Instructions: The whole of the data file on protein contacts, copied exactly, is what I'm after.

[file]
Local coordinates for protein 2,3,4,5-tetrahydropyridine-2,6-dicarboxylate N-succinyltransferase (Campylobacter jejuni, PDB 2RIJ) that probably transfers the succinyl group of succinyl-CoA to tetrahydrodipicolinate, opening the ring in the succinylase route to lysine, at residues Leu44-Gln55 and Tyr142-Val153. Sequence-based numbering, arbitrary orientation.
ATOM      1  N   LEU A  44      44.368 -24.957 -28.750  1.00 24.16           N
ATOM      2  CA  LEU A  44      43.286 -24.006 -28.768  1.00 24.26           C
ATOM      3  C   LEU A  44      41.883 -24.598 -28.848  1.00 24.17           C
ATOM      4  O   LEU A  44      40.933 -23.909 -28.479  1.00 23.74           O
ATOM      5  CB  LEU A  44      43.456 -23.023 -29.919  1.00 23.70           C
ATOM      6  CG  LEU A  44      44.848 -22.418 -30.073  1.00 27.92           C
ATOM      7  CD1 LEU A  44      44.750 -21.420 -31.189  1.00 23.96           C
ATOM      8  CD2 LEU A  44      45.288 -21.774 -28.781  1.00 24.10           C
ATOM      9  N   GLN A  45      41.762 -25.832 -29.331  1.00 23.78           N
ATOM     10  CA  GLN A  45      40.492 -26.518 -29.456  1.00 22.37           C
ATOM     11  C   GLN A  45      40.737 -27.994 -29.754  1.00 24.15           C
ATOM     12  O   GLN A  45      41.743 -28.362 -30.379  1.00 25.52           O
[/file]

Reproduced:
Local coordinates for protein 2,3,4,5-tetrahydropyridine-2,6-dicarboxylate N-succinyltransferase (Campylobacter jejuni, PDB 2RIJ) that probably transfers the succinyl group of succinyl-CoA to tetrahydrodipicolinate, opening the ring in the succinylase route to lysine, at residues Leu44-Gln55 and Tyr142-Val153. Sequence-based numbering, arbitrary orientation.
ATOM      1  N   LEU A  44      44.368 -24.957 -28.750  1.00 24.16           N
ATOM      2  CA  LEU A  44      43.286 -24.006 -28.768  1.00 24.26           C
ATOM      3  C   LEU A  44      41.883 -24.598 -28.848  1.00 24.17           C
ATOM      4  O   LEU A  44      40.933 -23.909 -28.479  1.00 23.74           O
ATOM      5  CB  LEU A  44      43.456 -23.023 -29.919  1.00 23.70           C
ATOM      6  CG  LEU A  44      44.848 -22.418 -30.073  1.00 27.92           C
ATOM      7  CD1 LEU A  44      44.750 -21.420 -31.189  1.00 23.96           C
ATOM      8  CD2 LEU A  44      45.288 -21.774 -28.781  1.00 24.10           C
ATOM      9  N   GLN A  45      41.762 -25.832 -29.331  1.00 23.78           N
ATOM     10  CA  GLN A  45      40.492 -26.518 -29.456  1.00 22.37           C
ATOM     11  C   GLN A  45      40.737 -27.994 -29.754  1.00 24.15           C
ATOM     12  O   GLN A  45      41.743 -28.362 -30.379  1.00 25.52           O